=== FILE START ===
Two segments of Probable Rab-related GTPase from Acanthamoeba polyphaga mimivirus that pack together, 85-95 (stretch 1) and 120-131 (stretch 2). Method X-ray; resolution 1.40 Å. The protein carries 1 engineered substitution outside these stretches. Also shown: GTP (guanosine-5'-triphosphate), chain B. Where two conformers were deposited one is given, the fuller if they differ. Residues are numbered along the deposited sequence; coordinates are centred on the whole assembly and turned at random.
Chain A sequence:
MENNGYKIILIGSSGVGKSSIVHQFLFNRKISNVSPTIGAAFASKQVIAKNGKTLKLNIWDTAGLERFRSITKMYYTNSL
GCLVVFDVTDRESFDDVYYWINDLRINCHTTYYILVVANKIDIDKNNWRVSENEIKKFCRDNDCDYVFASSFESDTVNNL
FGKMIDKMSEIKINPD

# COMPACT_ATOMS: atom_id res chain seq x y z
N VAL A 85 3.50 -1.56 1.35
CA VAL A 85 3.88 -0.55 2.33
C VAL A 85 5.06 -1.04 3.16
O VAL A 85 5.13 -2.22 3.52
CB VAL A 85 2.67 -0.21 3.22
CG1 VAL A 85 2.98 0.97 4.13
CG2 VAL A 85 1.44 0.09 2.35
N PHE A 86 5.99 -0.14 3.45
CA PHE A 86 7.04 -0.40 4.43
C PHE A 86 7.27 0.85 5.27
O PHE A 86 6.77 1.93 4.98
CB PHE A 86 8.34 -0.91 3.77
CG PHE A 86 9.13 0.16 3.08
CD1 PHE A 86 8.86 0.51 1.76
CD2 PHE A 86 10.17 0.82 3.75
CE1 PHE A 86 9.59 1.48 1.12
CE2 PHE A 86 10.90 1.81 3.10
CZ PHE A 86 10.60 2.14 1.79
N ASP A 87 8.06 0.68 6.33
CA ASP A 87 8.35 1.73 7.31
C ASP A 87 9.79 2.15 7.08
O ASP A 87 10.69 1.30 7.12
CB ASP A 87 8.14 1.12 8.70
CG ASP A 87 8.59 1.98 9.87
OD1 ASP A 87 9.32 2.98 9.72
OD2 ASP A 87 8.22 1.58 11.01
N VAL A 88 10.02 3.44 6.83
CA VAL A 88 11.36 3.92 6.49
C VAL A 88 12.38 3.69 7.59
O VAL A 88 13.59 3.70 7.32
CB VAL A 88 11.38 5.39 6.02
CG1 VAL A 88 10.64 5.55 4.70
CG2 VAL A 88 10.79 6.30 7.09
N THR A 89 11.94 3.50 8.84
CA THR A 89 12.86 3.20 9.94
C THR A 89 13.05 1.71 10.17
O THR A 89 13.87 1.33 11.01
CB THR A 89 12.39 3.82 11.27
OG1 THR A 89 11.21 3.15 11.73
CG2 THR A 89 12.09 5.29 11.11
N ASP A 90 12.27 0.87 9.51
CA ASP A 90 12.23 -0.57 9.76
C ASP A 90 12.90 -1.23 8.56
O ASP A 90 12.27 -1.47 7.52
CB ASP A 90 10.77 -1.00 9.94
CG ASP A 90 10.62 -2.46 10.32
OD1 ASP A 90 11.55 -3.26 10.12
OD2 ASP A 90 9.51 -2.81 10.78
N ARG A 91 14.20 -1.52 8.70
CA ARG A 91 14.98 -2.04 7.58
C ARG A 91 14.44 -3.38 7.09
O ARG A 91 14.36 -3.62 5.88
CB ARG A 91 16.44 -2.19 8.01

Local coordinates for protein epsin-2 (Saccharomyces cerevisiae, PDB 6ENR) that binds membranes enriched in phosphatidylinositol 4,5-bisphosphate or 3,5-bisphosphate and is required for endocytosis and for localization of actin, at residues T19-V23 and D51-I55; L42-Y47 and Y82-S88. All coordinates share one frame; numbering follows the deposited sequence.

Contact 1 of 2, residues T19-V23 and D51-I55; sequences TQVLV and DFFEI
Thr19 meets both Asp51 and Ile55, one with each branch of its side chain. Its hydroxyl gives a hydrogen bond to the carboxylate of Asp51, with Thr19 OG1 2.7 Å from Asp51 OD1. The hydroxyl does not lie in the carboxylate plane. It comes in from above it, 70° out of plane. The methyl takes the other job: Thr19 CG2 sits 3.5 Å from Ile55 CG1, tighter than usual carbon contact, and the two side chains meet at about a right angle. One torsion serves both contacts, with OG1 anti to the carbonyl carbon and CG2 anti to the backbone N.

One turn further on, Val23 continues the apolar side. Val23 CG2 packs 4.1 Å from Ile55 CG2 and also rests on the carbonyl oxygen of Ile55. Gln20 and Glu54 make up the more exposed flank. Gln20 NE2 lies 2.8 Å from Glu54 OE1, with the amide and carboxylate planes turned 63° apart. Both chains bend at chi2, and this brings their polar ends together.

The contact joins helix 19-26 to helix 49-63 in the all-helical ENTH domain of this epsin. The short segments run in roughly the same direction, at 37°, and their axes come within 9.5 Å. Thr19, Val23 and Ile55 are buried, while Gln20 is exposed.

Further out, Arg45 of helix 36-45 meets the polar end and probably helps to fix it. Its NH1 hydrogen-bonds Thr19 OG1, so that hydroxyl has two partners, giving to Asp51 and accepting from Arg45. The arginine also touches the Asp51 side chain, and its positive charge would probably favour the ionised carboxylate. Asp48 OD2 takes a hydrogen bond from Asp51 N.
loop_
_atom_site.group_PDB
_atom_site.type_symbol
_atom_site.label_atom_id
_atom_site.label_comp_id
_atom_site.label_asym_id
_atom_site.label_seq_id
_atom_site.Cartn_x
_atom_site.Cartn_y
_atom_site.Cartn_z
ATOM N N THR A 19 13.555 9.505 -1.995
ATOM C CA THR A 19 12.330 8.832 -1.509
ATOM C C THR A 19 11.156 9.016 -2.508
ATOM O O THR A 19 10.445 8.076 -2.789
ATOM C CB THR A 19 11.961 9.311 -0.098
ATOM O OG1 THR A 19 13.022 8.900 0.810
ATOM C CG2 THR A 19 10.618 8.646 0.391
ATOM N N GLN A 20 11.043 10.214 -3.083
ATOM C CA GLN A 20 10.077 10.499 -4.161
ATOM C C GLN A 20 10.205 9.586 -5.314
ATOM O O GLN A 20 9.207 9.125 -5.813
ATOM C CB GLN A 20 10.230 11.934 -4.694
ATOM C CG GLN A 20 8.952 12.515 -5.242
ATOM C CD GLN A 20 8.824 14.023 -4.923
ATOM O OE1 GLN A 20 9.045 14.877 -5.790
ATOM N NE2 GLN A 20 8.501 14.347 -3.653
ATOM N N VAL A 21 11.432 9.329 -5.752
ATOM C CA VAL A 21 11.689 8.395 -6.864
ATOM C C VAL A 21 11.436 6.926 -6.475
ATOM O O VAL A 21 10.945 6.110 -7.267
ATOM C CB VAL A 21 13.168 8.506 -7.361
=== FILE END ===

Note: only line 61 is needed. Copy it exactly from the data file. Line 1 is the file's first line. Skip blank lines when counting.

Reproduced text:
Contact 1 of 2, residues T19-V23 and D51-I55; sequences TQVLV and DFFEI